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Spring/summer collections from Amaya, Cooper, Kathryn Wilson, Zambesi, Augustine, NOM*d, COOP and Trelise Cooper hit the catwalk at the Breast Cancer Cure Fashion for a Cure event at Emerson’s Brewery last week.
It attracted a sell-out crowd, mostly draped in wool and iconic Dunedin black, eager to support the cause and their first fashion show post-lockdown. The air hummed with jubilation.
"The other exciting thing this time round ... nobody has seen it so far, so it’s quite nice to be able to put it together,” designer Margarita Robertson said.
Models wearing shades of deep blue, cream and plaid, wandered through a labyrinth of seated guests. The exploration of colour continued, featuring subtle hues of pink juxtaposed against gathered shoulder details.
The development and presentation of NOM*d’s summer collection felt the impact of Covid-19.
"We’re selling the collection, we’ve had to photograph and do everything long distance, so it’s quite interesting to have the actual public be able to see it in the flesh now," Robertson said.
Silhouettes across all collections, captured volume and movement at every turn. Shirts were accentuated at the shoulder or wrist, then drawn in to create bishop sleeves.
Dresses projected an air of nobility, with high gathered necklines while long flowing tiered skirts alluded to the freedoms of summer.
Pants were loose, wide legged, cropped at three-quarter length and styled with cropped jackets and sneakers. Pockets, buttons and belts were scaled up and these outfits were made consistently of heavy cotton or linen.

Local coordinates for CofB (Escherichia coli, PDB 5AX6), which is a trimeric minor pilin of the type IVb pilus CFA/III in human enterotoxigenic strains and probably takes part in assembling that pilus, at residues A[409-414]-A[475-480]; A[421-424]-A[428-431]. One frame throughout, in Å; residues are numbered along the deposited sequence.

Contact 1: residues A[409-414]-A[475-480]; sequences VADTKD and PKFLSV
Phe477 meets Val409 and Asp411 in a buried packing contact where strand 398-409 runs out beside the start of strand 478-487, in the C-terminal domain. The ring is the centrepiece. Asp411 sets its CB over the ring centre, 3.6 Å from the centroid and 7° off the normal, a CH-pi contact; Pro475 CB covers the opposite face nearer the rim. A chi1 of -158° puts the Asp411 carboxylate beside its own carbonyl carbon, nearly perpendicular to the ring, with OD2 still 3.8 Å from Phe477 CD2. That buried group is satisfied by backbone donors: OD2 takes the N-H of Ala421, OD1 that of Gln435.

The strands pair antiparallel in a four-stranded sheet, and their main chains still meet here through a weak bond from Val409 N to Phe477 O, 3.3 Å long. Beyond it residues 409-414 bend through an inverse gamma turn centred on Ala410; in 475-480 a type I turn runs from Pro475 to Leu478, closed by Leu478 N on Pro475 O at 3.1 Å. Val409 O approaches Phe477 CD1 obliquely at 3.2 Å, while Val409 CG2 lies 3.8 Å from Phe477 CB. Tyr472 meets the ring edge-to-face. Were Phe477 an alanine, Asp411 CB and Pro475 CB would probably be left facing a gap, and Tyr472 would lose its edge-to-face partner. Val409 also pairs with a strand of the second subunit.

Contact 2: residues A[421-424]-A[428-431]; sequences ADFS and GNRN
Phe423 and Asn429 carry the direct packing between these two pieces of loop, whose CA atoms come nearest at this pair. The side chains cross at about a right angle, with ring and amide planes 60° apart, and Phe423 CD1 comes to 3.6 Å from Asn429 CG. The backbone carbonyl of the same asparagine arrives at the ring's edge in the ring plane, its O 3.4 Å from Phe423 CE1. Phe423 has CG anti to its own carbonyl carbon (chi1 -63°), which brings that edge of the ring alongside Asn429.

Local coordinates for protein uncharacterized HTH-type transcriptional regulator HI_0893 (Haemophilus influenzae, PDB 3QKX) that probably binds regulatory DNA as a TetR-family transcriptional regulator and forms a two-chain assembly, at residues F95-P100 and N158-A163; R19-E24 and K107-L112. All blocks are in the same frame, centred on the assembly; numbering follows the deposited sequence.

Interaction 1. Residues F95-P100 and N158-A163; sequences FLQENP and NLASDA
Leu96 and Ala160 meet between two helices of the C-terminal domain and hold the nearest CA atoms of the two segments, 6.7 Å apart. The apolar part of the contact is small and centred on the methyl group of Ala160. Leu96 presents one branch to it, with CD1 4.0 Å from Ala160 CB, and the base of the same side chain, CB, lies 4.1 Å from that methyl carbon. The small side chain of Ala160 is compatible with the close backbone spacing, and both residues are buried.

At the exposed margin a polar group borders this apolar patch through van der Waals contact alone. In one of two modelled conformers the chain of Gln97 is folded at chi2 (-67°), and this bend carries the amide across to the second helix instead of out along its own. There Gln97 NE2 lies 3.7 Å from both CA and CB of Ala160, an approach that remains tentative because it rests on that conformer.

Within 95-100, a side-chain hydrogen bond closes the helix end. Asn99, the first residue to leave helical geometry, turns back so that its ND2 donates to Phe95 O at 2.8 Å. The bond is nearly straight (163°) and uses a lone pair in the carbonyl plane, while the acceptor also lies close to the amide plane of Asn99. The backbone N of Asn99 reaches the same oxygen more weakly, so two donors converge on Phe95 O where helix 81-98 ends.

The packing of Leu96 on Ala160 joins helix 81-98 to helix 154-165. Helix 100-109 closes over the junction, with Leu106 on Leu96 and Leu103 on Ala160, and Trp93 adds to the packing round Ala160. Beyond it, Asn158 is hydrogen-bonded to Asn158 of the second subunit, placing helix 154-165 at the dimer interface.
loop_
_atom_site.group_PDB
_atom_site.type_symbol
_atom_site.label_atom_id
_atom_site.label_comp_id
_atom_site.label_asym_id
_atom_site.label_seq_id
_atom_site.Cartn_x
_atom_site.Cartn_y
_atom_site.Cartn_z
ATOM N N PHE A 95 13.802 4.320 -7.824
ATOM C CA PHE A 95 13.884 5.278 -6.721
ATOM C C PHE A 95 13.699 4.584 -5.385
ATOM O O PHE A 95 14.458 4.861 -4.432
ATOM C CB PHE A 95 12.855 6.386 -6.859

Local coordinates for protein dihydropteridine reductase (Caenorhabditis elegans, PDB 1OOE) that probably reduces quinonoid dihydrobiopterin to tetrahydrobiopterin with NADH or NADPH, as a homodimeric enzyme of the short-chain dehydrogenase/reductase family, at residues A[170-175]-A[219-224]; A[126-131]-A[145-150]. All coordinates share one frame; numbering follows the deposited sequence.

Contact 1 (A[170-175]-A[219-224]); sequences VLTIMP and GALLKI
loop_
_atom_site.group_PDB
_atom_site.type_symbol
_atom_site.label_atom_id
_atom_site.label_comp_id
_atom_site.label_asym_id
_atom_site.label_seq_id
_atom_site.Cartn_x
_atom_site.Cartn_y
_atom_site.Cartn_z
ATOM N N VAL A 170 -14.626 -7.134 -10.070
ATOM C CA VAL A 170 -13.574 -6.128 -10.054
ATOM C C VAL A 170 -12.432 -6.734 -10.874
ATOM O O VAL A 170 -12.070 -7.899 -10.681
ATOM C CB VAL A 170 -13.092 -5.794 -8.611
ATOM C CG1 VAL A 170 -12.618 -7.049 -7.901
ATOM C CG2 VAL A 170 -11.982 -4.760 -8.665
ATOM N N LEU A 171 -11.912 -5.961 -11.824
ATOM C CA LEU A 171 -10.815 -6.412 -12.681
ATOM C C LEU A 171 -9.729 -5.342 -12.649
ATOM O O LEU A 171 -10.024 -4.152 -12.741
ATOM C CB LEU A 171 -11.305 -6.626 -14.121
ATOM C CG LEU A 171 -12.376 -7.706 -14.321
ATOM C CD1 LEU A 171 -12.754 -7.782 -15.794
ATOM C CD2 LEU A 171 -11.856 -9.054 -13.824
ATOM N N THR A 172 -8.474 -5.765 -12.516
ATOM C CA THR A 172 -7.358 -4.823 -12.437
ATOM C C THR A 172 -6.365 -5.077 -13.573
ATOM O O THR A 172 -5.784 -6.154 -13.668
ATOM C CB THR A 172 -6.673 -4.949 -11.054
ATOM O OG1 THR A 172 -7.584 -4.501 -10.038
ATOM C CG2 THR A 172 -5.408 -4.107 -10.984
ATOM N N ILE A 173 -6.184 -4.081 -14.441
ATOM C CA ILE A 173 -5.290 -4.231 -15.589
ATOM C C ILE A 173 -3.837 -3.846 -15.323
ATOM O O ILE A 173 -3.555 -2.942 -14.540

A signature of femininity brushed across the collections with ruffles and pleats crafting motion on most surfaces.
BCC chief executive Phillipa Green said the event was about funding scientific research for breast cancer.
"We’re still the only organisation that solely focuses on a cure and basically just does research."
The origin of the event was in T-shirts designed by local designers and sold by women’s fashion store Glassons.
"There were some celebrities and designers that collaborated, or put in their designs, and one of them was Andrea Moore. She came up with the idea ... and said, ‘Why don’t we do a fashion show? We’ll put all of these designers together and do a real show!’."
It started off with a show in a car yard in Auckland and has gone from strength to strength.
"We’ve taken it further than Auckland, right around the country, grown the number of designers and we’ve had sell-out shows each year."
Fashion for a Cure draws together the talents and generosity of the New Zealand fashion design community to curate an atmosphere of dual purpose, to support women and celebrate life, Green says.
"That was something we could do differently than other charities, to help women get together and support each other, whether they’re a breast cancer survivor or just want to protect your mothers or your daughters, for the next generation, then you can come along and support what we do, in a different way. Basically, you’re getting something in return for your donation, you’re buying a ticket ... but a night out with the girlfriends and celebrating life and celebrating the lives lived."
Moments of quiet were few and far between during the festive affair but patrons listened intently as Otago University Prof Parry Guilford spoke on the importance of cancer research and the gravity of the donations being made.
The event raised $62,775.
Green said the impact of the donations would keep the New Zealand scientists going.
"We have so many in the Otago region doing wonderful things ... It’s helping to fund people like him [Prof Guilford] to keep the lantern going in breast cancer research."
The event was a chance to celebrate life and being together again.
"Everybody comes together and feels good about being out, celebrating life and being together again ... While none of us can really stop Covid, we can help [efforts to] stop breast cancer in the future; that’s what we can do and that’s what we are doing."